Osajyefo: The intention is greatly appreciated. Though I think the efforts still represent a shallow understanding of what’s at issue, which is inclusion as much as diversity. Any writer worth his or her craft will research their subject, but I think Marvel and DC will struggle with creating something substantial until they internalize this matter in regards to staffing.

Thinking that adding brown faces fixes the problems stems from a pervading White perspective on issues of race; it will limit at least their comics universes from going where “BLACK” will. They may have opportunity in a cinematic universe that is grounded more in reality and hasn’t established a universe where racism is not believable.

Smith 3: I cannot say if any other mainstream companies could take what we are doing to such a level. Marvel did the “Truth,” an awesome story about a black man being the test subject for the serum that would one day lead to Super-Soldier serum and Captain America. I thought that was good. I cannot say why more books don’t come along with such an impactful idea. “BLACK” will bring something to the table that has not been seen at all on the comic shelves.

Igle: I believe that the mainstream comics industry would love to be able to be more controversial and progressive. Unfortunately it is less like moving an 800-pound gorilla as it is trying to tip an ocean liner with a popsicle stick. A larger, corporation-controlled company would never be able to do this story. A lot of editors would be afraid of trying to pitch something they would see as racially charged to their bosses. There are less considerations on our part. We’re not beholden to stockholders worried about making a movie or selling action figures.

Randolph: In my mind it’s not an us or them thing. Every voice has a role to play, and we have ours. It doesn’t make something like a Luke Cage or a Cyborg any less important. Martin Luther King, Jr. and Malcolm X may have had different methods, but they both had the same goal.

Finally, are you ready for what comes next? A potentially controversial project like “BLACK” will bring criticism from the ignorant, as well as the intelligent and informed. Why is “BLACK” worth the inevitable battle ahead for you and your allies?

Osajyefo: I’m less bothered by the ignorant so much as the indignant. Those who are contrary to what “BLACK” represents are far less dangerous than those who deny it. Overall, I’m not worried. What will happen — companies I don’t want to work at won’t hire me? I’m not in this to get a gig writing Batman.


“BLACK” is about who we are as humans, and how we see each other. It’s about communicating an idea and perspective that some may never have been exposed to or ignore. That exposure should be a time for reflections, discussion, and fostering growth. But as my great-grandmother often said, “If you show your ass in public, it’s sure to get spanked.”

Smith 3: I have to battle this type of controversy every day, all my life. I do it with the biggest smile. I can’t hide my skin from the world. I have heard the ignorant speak to me as plain as day about everything. But with all that, we still did this, and the people responded and said yes we want more. So I do this for me, for the team, and for the people who want to see it unfold.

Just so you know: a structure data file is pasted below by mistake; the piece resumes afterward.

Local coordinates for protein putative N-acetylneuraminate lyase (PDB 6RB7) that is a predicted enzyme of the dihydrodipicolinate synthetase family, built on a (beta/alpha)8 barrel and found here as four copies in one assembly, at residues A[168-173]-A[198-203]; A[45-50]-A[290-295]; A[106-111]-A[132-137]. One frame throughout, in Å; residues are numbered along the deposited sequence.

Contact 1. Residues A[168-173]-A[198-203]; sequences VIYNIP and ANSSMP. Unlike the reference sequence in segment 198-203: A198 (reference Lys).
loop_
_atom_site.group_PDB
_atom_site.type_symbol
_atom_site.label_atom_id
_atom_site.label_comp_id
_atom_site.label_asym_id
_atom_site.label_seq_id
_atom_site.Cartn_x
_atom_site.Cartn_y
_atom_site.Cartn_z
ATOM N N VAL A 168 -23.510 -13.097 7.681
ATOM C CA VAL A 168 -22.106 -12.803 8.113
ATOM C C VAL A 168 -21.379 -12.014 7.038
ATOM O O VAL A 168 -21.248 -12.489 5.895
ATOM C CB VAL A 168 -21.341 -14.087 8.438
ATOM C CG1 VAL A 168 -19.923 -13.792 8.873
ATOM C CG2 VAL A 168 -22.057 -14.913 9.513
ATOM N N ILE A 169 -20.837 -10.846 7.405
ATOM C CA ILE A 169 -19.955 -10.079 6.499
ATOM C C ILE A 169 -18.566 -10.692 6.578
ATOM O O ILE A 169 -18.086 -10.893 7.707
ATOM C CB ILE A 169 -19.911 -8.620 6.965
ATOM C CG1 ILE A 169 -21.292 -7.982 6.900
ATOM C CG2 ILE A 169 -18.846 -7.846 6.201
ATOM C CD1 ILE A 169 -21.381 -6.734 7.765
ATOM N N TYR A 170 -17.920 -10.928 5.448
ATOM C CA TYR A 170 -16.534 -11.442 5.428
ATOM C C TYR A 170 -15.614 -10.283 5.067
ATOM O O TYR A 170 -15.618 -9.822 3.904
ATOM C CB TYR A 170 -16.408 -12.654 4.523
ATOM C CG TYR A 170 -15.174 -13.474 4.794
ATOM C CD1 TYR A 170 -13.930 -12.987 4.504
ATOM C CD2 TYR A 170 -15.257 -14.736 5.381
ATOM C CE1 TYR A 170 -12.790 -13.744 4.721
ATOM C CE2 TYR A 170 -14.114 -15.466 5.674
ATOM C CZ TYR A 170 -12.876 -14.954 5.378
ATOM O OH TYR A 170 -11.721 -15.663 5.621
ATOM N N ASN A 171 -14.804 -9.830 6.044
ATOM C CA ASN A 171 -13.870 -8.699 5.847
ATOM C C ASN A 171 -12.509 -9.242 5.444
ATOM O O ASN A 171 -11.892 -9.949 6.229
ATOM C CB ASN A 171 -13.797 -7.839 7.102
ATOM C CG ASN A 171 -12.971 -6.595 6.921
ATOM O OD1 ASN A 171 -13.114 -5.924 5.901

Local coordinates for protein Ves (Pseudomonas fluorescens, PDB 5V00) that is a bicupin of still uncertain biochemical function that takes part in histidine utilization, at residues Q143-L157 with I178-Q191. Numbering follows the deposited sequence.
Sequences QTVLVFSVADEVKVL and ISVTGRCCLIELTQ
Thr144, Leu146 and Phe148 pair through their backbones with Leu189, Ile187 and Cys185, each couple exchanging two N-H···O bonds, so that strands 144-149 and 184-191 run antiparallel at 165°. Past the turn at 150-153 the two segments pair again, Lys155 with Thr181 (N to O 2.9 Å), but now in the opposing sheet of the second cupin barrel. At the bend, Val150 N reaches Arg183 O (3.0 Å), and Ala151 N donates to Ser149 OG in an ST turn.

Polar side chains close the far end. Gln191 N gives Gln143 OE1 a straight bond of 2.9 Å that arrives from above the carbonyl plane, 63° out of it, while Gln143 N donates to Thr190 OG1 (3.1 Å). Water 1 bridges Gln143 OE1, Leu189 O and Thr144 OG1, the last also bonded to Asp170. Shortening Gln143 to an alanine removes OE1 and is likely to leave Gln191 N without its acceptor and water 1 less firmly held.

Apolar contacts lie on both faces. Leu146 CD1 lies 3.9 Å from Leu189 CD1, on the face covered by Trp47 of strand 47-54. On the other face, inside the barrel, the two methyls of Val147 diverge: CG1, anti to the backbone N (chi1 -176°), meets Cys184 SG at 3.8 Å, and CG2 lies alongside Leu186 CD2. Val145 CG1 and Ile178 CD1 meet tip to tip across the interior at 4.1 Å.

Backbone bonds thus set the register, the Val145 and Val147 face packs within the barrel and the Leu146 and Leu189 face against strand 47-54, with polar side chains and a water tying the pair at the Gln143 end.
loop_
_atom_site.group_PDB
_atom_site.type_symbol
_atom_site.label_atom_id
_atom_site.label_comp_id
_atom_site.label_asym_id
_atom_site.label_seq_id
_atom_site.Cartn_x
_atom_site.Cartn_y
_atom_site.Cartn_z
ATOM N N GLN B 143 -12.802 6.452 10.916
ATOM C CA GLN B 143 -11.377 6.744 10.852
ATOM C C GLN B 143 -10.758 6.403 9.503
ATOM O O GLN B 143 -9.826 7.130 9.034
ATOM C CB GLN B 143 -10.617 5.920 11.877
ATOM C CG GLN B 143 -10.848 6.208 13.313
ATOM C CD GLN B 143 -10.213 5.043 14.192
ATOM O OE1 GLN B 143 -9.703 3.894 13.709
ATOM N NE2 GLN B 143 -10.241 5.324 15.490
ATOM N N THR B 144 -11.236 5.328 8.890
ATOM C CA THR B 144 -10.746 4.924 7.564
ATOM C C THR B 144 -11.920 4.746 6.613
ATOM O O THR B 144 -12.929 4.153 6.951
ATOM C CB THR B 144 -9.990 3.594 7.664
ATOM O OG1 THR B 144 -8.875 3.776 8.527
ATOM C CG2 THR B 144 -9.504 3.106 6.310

Igle: Absolutely, because it’s nothing I haven’t had to deal with before. I’ve had to deal with less evolved opinions while working on “Firestorm,” when Jason Rusch was the lead character as well as on Supergirl, a book you wouldn’t think would be controversial. As to why it is important? Because based on the response so far, this is something that’s been needed by people for a long time.

Randolph: Criticism is inevitable. Have an opinion and someone will always have a counter-opinion. That’s life. But this is an opportunity to tell a story that can’t be told anywhere else. And at the end of the day, this is a project that is important.

For everybody, not just black people.



Joseph Phillip Illidge is a public speaker on the subjects of race, comics and the corporate politics of diversity. In addition to his coverage by The New York Times, CNN Money, the BBC and Publishers Weekly, Joseph has been a speaker at John Jay College of Criminal Justice, Digital Book World’s forum, Digitize Your Career: Marketing and Editing 2.0, Skidmore College, The School of Visual Arts, Purdue University, on the panel “Diversity in Comics: Race, Ethnicity, Gender and Sexual Orientation in American Comic Books” and at the Soho Gallery for Digital Art in New York City.

Joseph is the Head Writer for Verge Entertainment. Verge has developed an extensive library of intellectual properties for live-action and animated television and film, video games, graphic novels and web-based entertainment.

His graphic novel project, “The Ren,” about the romance between a young musician from the South and a Harlem-born dancer in 1925, set against the backdrop of a crime war, will be published by First Second Books, a division of Macmillan.

Joseph’s newest comic book project is the upcoming Scout Comics miniseries “Solarman,” a revamp of a teenage superhero originally written by Stan Lee.